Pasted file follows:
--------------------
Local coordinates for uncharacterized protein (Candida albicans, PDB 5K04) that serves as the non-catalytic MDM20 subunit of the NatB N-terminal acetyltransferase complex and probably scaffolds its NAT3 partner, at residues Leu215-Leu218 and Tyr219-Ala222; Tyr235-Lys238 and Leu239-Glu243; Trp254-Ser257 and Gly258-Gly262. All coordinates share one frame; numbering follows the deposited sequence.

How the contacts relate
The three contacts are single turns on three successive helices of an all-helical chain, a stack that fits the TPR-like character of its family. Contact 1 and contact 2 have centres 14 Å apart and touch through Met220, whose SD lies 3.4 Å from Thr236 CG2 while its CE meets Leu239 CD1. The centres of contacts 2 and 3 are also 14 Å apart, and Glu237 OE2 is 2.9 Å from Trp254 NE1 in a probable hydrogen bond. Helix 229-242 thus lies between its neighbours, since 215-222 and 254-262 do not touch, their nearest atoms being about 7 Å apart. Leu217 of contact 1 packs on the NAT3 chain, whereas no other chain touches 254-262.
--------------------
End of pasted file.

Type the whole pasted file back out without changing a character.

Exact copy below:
Local coordinates for uncharacterized protein (Candida albicans, PDB 5K04) that serves as the non-catalytic MDM20 subunit of the NatB N-terminal acetyltransferase complex and probably scaffolds its NAT3 partner, at residues Leu215-Leu218 and Tyr219-Ala222; Tyr235-Lys238 and Leu239-Glu243; Trp254-Ser257 and Gly258-Gly262. All coordinates share one frame; numbering follows the deposited sequence.

How the contacts relate
The three contacts are single turns on three successive helices of an all-helical chain, a stack that fits the TPR-like character of its family. Contact 1 and contact 2 have centres 14 Å apart and touch through Met220, whose SD lies 3.4 Å from Thr236 CG2 while its CE meets Leu239 CD1. The centres of contacts 2 and 3 are also 14 Å apart, and Glu237 OE2 is 2.9 Å from Trp254 NE1 in a probable hydrogen bond. Helix 229-242 thus lies between its neighbours, since 215-222 and 254-262 do not touch, their nearest atoms being about 7 Å apart. Leu217 of contact 1 packs on the NAT3 chain, whereas no other chain touches 254-262.